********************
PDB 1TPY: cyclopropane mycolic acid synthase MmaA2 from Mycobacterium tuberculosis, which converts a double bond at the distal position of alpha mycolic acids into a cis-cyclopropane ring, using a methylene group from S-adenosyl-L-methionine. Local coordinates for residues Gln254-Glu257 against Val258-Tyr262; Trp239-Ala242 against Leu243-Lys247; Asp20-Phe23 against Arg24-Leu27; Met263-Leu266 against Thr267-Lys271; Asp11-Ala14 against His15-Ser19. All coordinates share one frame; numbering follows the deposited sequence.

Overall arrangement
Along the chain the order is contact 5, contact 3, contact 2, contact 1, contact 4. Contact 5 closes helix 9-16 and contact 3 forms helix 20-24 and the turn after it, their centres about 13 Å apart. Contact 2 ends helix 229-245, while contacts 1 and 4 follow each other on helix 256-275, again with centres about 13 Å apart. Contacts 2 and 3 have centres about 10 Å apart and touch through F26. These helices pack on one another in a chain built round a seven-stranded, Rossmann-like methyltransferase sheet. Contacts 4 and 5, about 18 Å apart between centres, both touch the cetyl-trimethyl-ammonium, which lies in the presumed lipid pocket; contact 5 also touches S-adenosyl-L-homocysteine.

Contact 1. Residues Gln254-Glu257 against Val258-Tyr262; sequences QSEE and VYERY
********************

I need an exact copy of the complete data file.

PDB 1TPY: cyclopropane mycolic acid synthase MmaA2 from Mycobacterium tuberculosis, which converts a double bond at the distal position of alpha mycolic acids into a cis-cyclopropane ring, using a methylene group from S-adenosyl-L-methionine. Local coordinates for residues Gln254-Glu257 against Val258-Tyr262; Trp239-Ala242 against Leu243-Lys247; Asp20-Phe23 against Arg24-Leu27; Met263-Leu266 against Thr267-Lys271; Asp11-Ala14 against His15-Ser19. All coordinates share one frame; numbering follows the deposited sequence.

Overall arrangement
Along the chain the order is contact 5, contact 3, contact 2, contact 1, contact 4. Contact 5 closes helix 9-16 and contact 3 forms helix 20-24 and the turn after it, their centres about 13 Å apart. Contact 2 ends helix 229-245, while contacts 1 and 4 follow each other on helix 256-275, again with centres about 13 Å apart. Contacts 2 and 3 have centres about 10 Å apart and touch through F26. These helices pack on one another in a chain built round a seven-stranded, Rossmann-like methyltransferase sheet. Contacts 4 and 5, about 18 Å apart between centres, both touch the cetyl-trimethyl-ammonium, which lies in the presumed lipid pocket; contact 5 also touches S-adenosyl-L-homocysteine.

Contact 1. Residues Gln254-Glu257 against Val258-Tyr262; sequences QSEE and VYERY